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Let us consider the following linear operator acting on $l_2$: $$ A(x_1,x_2,x_3,\ldots) ~\colon=~ \left(x_1,\frac{x_1+x_2}{2},\frac{x_1+x_2+x_3}{3},\ldots\right) $$

I need to show that $A$ is a bounded operator, that is $||Ax|| \leq C~||x||$ for some constant $C$ and all $x \in l_2$. In other words, I need to prove the inequality $$ \sum_{n=1}^{\infty}{\left( \frac{x_1+\ldots+x_n}{n} \right)^2} \leq C \sum_{n=1}^{\infty}{x_n^2} $$

I tried to use the fact that $$ \frac{x_1+\ldots+x_n}{n} \leq \sqrt{\frac{x_1^2+\ldots+x_n^2}{n}} $$ but it doesn't work because in that case we get $$ \sum_{n=1}^{\infty}{\left( \frac{x_1+\ldots+x_n}{n} \right)^2} \leq \sum_{n=1}^{\infty}~{\frac{x_1^2+\ldots+x_n^2}{n}} = \sum_{n=1}^{\infty}{\left( \frac{1}{n} + \frac{1}{n+1} + \cdots \right)x_n^2} $$ and coefficients of $x_n^2$ diverge.

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Thank you.

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This should help: en.wikipedia.org/wiki/Hardy%27s_inequality –  Byron Schmuland Feb 19 '12 at 16:02
    
@ByronSchmuland: Interesting! There was a question here(math.stackexchange.com/questions/98483/…), for the case $p=-1$ (see wiki for what $p$ is). Apparently (according to the wiki) Hardy's inequality holds only for $p \gt 1$. Do you know if that has been improved to include other $p$? –  Aryabhata Feb 20 '12 at 18:56
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@Aryabhata The case $p=-1$ was problem 11145 in the American Mathematical Monthly. The problem was published in April 2005 and the solution in October 2006. The published solution refers to the following result: for $p>0$ and positive $a_1,\dots, a_n$ we have $$\sum_{n=1}^\infty \left({n\over \sum_{j=1}^n 1/a_j}\right)^p\leq \left({p+1\over p}\right) \sum_{n=1}^\infty a_n^p.$$ The reference is K. Knopp Uber Reihen mit positiven Gliedern J. London Math. Soc. 3 (1928) 205-211. –  Byron Schmuland Feb 20 '12 at 19:51
    
@ByronSchmuland: Thanks! –  Aryabhata Feb 20 '12 at 20:18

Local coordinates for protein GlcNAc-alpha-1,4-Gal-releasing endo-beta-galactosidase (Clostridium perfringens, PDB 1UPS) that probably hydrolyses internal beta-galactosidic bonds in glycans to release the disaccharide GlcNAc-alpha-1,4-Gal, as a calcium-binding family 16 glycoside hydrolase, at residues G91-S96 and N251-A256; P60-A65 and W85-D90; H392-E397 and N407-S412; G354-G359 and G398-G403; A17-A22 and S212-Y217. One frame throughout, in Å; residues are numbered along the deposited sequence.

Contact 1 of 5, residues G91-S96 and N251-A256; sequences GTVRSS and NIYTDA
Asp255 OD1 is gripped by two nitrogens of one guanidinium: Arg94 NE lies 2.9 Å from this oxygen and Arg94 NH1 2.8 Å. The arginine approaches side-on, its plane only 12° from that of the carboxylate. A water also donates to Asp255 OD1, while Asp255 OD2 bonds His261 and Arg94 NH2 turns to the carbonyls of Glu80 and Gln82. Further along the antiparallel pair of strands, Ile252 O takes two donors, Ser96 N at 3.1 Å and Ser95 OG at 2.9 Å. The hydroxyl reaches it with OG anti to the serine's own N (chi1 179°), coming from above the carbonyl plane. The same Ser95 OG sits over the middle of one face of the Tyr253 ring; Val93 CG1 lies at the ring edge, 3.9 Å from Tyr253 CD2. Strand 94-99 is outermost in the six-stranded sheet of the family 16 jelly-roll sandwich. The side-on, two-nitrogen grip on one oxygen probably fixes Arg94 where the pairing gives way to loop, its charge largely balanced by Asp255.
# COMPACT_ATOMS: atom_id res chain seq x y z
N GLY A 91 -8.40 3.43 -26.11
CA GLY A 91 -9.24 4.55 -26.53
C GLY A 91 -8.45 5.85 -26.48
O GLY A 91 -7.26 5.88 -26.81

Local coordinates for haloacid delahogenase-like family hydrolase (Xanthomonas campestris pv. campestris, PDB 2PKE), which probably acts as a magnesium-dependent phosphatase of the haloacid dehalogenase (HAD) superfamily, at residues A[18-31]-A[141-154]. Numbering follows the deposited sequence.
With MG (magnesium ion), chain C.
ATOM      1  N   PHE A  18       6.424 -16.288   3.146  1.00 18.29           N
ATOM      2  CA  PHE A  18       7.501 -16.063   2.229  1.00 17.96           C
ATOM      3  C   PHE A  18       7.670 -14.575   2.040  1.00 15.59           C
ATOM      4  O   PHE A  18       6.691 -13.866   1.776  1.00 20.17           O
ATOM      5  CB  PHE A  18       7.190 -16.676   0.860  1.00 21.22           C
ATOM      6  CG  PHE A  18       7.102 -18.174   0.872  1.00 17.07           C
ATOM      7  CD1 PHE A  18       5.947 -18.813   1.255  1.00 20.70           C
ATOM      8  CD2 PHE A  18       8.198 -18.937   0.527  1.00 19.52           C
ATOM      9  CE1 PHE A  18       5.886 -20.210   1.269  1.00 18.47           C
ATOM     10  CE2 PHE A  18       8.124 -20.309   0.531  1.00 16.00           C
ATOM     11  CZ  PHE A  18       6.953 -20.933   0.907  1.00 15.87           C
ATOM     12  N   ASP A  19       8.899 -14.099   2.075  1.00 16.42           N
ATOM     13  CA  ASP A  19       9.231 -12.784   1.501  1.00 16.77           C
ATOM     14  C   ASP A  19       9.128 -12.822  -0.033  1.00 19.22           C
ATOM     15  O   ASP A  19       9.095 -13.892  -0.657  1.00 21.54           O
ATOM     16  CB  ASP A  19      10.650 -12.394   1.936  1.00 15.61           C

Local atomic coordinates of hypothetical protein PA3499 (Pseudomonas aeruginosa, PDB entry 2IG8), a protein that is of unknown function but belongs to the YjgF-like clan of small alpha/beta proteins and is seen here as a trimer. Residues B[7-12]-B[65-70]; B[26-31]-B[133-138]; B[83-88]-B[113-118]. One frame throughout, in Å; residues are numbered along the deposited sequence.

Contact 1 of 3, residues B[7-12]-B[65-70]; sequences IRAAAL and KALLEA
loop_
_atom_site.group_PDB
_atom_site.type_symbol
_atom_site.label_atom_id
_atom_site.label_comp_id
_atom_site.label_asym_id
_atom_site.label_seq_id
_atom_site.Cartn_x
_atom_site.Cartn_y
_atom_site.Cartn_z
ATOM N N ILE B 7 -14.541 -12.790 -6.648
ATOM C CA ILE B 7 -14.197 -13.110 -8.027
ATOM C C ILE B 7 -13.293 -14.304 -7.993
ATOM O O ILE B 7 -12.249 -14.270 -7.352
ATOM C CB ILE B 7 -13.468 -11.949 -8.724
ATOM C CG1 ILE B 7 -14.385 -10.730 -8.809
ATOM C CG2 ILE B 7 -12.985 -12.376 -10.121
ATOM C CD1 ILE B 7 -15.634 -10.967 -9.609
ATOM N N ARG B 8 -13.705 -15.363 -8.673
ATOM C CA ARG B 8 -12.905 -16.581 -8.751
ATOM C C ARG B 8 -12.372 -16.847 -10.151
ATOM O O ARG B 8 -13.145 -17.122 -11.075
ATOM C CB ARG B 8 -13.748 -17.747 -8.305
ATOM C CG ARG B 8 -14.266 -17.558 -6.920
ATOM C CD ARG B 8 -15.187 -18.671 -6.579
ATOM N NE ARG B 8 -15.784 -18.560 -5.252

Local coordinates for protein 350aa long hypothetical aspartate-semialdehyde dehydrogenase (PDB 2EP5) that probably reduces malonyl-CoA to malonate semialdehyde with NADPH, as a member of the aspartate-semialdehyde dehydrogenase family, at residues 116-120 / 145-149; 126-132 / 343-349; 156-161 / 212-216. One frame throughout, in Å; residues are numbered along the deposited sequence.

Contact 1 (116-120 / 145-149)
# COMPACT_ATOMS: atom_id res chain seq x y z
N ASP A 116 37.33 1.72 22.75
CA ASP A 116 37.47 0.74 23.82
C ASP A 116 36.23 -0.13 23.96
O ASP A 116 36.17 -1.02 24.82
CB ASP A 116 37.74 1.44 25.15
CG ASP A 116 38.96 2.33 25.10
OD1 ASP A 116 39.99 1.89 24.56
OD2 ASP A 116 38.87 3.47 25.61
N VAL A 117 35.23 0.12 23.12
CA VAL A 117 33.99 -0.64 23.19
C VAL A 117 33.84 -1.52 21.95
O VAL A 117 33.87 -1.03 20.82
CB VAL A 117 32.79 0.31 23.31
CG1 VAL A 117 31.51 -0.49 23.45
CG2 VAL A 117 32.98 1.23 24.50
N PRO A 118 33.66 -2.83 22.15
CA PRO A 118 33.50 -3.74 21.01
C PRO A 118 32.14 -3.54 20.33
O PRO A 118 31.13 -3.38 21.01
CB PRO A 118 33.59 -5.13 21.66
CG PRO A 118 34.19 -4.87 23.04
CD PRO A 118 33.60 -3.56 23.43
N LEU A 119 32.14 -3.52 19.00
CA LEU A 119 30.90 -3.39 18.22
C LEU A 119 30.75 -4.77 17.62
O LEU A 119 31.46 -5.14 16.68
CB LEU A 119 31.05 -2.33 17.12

@Aryabhata: if you're interested, in math.stackexchange.com/questions/242123/…, I give a simplified proof of the Knopp's theorem $$\sum_{n=1}^{N}\left(\frac{n}{a_1^p+\ldots+a_n^p}\right)^{1/p}<(p+1)^{\frac{1}{‌​p}}\sum_{n=1}^{N}\frac{1}{a_n}.$$ –  Jack D'Aurizio Nov 24 '12 at 17:00

2 Answers 2

  1. We show that $\left|\sum_{j=1}^nx_j\right|\leq \left(\sum_{j=1}^nx_j^2\sqrt j\right)^{1/2}\left(\sum_{j=1}^n\frac 1{\sqrt j}\right)^{1/2}$, applying Cauchy-Schwarz inequality $\sum_j a_jb_j\leq \sqrt{\sum_ja_j}\sqrt{\sum_jb_j}$ to $a_j=x_j\sqrt j$ and $b_j=\frac 1{\sqrt j}$.
  2. We have $$\sum_{j=1}^n\frac 1{\sqrt j}\leq \sum_{j=1}^n\int_{j-1}^jx^{-1/2}dx=\sum_{j=1}^n2(\sqrt j-\sqrt{j-1})=2\sqrt n.$$
  3. Using the last inequality \begin{aligned} \frac 1{n^2}\left(\sum_{j=1}^nx_j\right)^2&\leq\frac 1{n^2}\sum_{j=1}^nx_j^2\sqrt j2\sqrt n\\ &=2n^{-3/2}\sum_{j=1}^nx_j^2\sqrt j, \end{aligned} so \begin{aligned} \sum_{n=1}^{+\infty}\frac 1{n^2}\left(\sum_{j=1}^nx_j\right)^2&\leq 2\sum_{1\leq j\leq n\leq +\infty}n^{-3/2}x_j^2\sqrt j\\ &=2\sum_{j=1}^{+\infty}\sum_{n=j}^{+\infty}n^{-3/2}x_j^2\sqrt j\\ &\leq 2\sum_{j=2}^{+\infty}\sum_{n=j}^{+\infty}\int_{n-1}^nt^{-3/2}dtx_j^2\sqrt j+2\sum_{n=1}^{+\infty}n^{-3/2}x_1^2\\ &=2\sum_{j=2}^{+\infty}\sum_{n=j}^{+\infty}[-2t^{-1/2}]_{n-1}^nx_j^2\sqrt j+2\sum_{n=1}^{+\infty}n^{-3/2}x_1^2\\ &=4\sum_{j=2}^{+\infty}\sum_{n=j}^{+\infty}((n-1)^{-1/2}-n^{-1/2})x_j^2\sqrt j+2\sum_{n=1}^{+\infty}n^{-3/2}x_1^2\\ &=4\sum_{j=2}^N(j-1)^{-1/2}x_j^2\sqrt j+2x_1^2\sum_{n=1}^{+\infty} n^{-3/2}\\ &\leq 2\max(2\sqrt 2,\sum_{n=1}^{+\infty} n^{-3/2})||x||_2^2. \end{aligned}
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The constant is almost surely not the best; I guess we can determine it with Hardy inequality. –  Davide Giraudo Feb 26 '12 at 14:35

How about using that $$ (x_1+\ldots +x_n)^2 = \sum_i x_i^2 + \sum_{i,j} x_ix_j $$ in conjunction with the well-known $$ 2x_ix_j \leq x_i^2+x_j^2$$ coming from the selfevident inequality $0 \leq (x_i-x_j)^2$. This will provide the bound (EDIT: No, it won't, see the comments) $$ \frac{(x_1+\ldots +x_n)^2}{n^2} \leq 2\sum_{i=1}^n \frac{x_i^2}{n^2}$$ hence $$ \sum_{n=1}^{N} \frac{(x_1+\ldots +x_n)^2}{n^2} \leq \sum_{n=1}^N \sum_{i=1}^n 2 \frac{x_i^2}{n^2} \leq \sum_{i=1}^N x_i^2 \big(2 \sum_{n=i}^N \frac{1}{n^2}\big) < 2 \zeta(2) \sum_{i=1}^N x_i^2 $$

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How do you get the bound after "this will provide the bound"? –  Davide Giraudo Feb 19 '12 at 16:33
    
you substitute $x_ix_j$ by $(x_i^2+x_j^2)/2$ in the first line and rearrange terms. Am I being sleepy and missing something ? –  testcase Feb 19 '12 at 16:37
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You sum for example for the term $x_i^2$ with respect to $j$, so the bound we will get won't be enough. –  Davide Giraudo Feb 19 '12 at 16:40
    
testcase: $\sum_{i<j} 2 x_i x_j \leq \sum_{i<j} x_i^2 + x_j^2$, this cannot be bounded by $2\sum_{i} x_i^2$. –  sdcvvc Feb 19 '12 at 16:42

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